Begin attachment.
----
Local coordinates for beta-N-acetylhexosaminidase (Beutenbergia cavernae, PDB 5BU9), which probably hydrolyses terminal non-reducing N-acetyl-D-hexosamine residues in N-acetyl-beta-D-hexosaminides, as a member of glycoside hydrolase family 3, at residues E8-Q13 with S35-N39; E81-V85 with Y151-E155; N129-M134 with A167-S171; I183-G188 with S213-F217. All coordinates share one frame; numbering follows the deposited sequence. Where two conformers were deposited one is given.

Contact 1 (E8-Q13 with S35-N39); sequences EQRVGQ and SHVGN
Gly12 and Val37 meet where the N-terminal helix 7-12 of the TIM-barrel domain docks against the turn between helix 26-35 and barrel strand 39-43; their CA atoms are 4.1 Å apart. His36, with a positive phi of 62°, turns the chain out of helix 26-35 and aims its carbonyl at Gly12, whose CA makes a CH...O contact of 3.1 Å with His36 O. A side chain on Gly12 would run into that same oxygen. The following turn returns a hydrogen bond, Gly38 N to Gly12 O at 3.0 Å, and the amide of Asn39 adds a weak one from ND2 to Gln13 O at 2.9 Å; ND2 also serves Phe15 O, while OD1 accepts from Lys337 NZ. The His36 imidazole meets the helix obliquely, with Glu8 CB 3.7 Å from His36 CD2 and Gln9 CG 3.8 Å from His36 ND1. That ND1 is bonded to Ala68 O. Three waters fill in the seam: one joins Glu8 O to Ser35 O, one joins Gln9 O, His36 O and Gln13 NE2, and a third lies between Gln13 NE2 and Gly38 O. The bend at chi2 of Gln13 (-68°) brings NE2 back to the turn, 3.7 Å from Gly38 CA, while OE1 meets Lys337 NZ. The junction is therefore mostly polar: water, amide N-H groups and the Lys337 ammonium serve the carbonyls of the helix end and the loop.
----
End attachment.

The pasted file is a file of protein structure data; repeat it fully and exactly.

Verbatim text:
Local coordinates for beta-N-acetylhexosaminidase (Beutenbergia cavernae, PDB 5BU9), which probably hydrolyses terminal non-reducing N-acetyl-D-hexosamine residues in N-acetyl-beta-D-hexosaminides, as a member of glycoside hydrolase family 3, at residues E8-Q13 with S35-N39; E81-V85 with Y151-E155; N129-M134 with A167-S171; I183-G188 with S213-F217. All coordinates share one frame; numbering follows the deposited sequence. Where two conformers were deposited one is given.

Contact 1 (E8-Q13 with S35-N39); sequences EQRVGQ and SHVGN
Gly12 and Val37 meet where the N-terminal helix 7-12 of the TIM-barrel domain docks against the turn between helix 26-35 and barrel strand 39-43; their CA atoms are 4.1 Å apart. His36, with a positive phi of 62°, turns the chain out of helix 26-35 and aims its carbonyl at Gly12, whose CA makes a CH...O contact of 3.1 Å with His36 O. A side chain on Gly12 would run into that same oxygen. The following turn returns a hydrogen bond, Gly38 N to Gly12 O at 3.0 Å, and the amide of Asn39 adds a weak one from ND2 to Gln13 O at 2.9 Å; ND2 also serves Phe15 O, while OD1 accepts from Lys337 NZ. The His36 imidazole meets the helix obliquely, with Glu8 CB 3.7 Å from His36 CD2 and Gln9 CG 3.8 Å from His36 ND1. That ND1 is bonded to Ala68 O. Three waters fill in the seam: one joins Glu8 O to Ser35 O, one joins Gln9 O, His36 O and Gln13 NE2, and a third lies between Gln13 NE2 and Gly38 O. The bend at chi2 of Gln13 (-68°) brings NE2 back to the turn, 3.7 Å from Gly38 CA, while OE1 meets Lys337 NZ. The junction is therefore mostly polar: water, amide N-H groups and the Lys337 ammonium serve the carbonyls of the helix end and the loop.